Johann Christian Reil

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"Reil" redirects here. For other uses, see Reil (disambiguation).
Reil the anatomist: a portrait from 1811
Reil's tomb on the Reilberg in Halle (Saale), Germany, today Bergzoo Halle

Johann Christian Reil (20 February 1759, Rhaude (an urban destrict of Rhauderfehn) – 22 November 1813) was a German physician, physiologist, anatomist and psychiatrist. He coined the term psychiatry or, in German, Psychiatrie in 1808.[1][2]

Medical conditions and anatomical features named after him include Reil's finger, Beau-Reil cross furrows on the fingernails and the Islands of Reil in the cerebral cortex. In 1809, he was the first to describe the white fibre tract now called the arcuate fasciculus.[3] and the locus coeruleus.[4]

From 1788 to 1810 he worked in a hospital in Halle, Germany. In 1795 Reil established the very first journal of psychology in German, the Archiv für die Physiologie. In 1810 he became one of the first university teachers of psychiatry when appointed professor of medicine in Berlin.

From 1802-1805 the poet Goethe visited Reil to discuss scientific matters such as psychiatry, as well as to access his skills as a physician.

Reil used the term 'psychiaterie' in a short-lived journal he set up with J.C. Hoffbauer, Beytrage zur Beforderung einer Curmethode auf psychischem Wege (1808: 169). He argued there should not just be a branch of medicine (psychische Medizin) or of theology or penal practice, but a discipline in its own right with trained practitioners. He also sought to publicize the plight of the insane in the asylums, and to develop a 'psychical' method of treatment, consistent with the moral treatment movement of the times. He was critical of Frenchman Philippe Pinel, however. Reil was mainly theoretical, with little direct clinical experience, by contrast with Pinel. Reil is considered a writer within the German Romantic context and his 1803 work Rhapsodien uber die Anwendung der psychischen Kurmethode auf Geisteszeruttungen ('Rhapsodies about applying the methods of treatment to disorganized spirits') has been called the most important document of Romantic psychiatry. Reil didn't conceptualize madness as just a break from reason but as a reflection of wider social conditions, and believed that advances in civilization created more madness. He saw this as due not to physical lesions in the brain or to hereditary evil, but as a disturbance in the harmony of the mind's functions (forms of awareness or presence), rooted in the nervous system.[5]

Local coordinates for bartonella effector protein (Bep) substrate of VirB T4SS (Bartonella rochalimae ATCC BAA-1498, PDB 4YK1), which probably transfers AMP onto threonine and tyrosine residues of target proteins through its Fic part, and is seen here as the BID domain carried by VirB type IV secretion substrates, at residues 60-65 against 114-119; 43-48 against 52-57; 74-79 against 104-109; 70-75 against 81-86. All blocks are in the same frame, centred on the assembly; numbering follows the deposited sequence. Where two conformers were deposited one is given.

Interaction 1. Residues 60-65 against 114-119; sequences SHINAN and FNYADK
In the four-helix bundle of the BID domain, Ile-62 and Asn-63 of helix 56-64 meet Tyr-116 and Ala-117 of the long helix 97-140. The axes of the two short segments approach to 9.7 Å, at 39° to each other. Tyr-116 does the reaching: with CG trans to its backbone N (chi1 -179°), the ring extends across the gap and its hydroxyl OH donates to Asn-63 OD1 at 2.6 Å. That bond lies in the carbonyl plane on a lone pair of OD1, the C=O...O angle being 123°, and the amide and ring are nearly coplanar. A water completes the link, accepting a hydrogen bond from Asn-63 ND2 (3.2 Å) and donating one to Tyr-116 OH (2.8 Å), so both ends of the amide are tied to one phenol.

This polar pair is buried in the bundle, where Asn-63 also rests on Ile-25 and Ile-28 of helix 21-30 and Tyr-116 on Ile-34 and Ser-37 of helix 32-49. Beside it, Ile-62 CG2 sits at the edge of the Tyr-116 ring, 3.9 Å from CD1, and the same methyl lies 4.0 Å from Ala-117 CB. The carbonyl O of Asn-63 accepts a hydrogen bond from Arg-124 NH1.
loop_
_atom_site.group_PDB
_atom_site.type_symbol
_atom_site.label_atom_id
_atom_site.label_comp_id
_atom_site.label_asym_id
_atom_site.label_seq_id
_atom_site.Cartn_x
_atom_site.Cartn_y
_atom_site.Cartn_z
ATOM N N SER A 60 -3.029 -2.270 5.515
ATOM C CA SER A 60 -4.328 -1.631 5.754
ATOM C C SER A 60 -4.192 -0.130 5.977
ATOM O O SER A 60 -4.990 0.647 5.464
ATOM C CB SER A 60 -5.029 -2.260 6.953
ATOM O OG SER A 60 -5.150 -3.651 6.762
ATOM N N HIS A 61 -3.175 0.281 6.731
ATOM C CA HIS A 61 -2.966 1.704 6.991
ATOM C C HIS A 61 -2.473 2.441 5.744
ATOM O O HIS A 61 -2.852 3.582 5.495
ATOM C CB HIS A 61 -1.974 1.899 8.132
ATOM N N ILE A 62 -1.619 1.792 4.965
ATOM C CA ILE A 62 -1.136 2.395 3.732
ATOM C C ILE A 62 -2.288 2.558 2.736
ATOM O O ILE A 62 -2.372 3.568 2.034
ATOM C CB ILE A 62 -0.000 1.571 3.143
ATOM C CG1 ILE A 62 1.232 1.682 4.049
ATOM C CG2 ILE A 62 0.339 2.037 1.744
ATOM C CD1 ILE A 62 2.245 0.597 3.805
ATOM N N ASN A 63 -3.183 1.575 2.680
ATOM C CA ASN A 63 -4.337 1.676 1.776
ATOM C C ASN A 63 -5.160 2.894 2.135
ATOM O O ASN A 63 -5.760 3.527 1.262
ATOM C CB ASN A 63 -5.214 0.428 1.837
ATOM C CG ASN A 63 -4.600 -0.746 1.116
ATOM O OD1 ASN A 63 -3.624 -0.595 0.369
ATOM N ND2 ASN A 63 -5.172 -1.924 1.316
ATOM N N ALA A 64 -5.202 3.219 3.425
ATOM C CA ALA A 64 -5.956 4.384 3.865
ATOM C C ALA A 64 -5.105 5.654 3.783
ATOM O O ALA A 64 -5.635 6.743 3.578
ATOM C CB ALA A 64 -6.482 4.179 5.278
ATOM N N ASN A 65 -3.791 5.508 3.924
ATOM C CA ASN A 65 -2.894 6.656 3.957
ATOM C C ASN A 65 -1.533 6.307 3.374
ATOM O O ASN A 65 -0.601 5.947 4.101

Reil died in 1813 from typhus contracted while treating the wounded in the Battle of Leipzig, later known as the Battle of the Nations, one of the most severe confrontations of the Napoleonic Wars.

See also[edit]

References[edit]

  1. ^ British Journal of Psychiatry, Psychiatry’s 200th birthday
  2. ^ Binder DK, Schaller K, Clusmann H. (2007). The seminal contributions of Johann-Christian Reil to anatomy, physiology, and psychiatry. Neurosurgery. 61(5):1091-6 doi:10.1227/01.neu.0000303205.15489.23 PMID 18091285
  3. ^ Catani M, Mesulam M. (2008). The arcuate fasciculus and the disconnection theme in language and aphasia: history and current state. Cortex. 44(8):953-61. PMID 18614162
  4. ^ Maeda T. (2000). The Locus coeruleus: history. Journal of Chemical Neuroanatomy. 18:57–64. PMID 10708919
  5. ^ Theodore Ziolkowski, German Romanticism and its Institutions. Princeton, N.J.:Princeton University Press, 1990, pp. 181-217).

Bibliography[edit]

  • Marneros, Andreas (2005): Das Wort Psychiatrie wurde in Halle geboren. ISBN 3-7945-2413-6

External links[edit]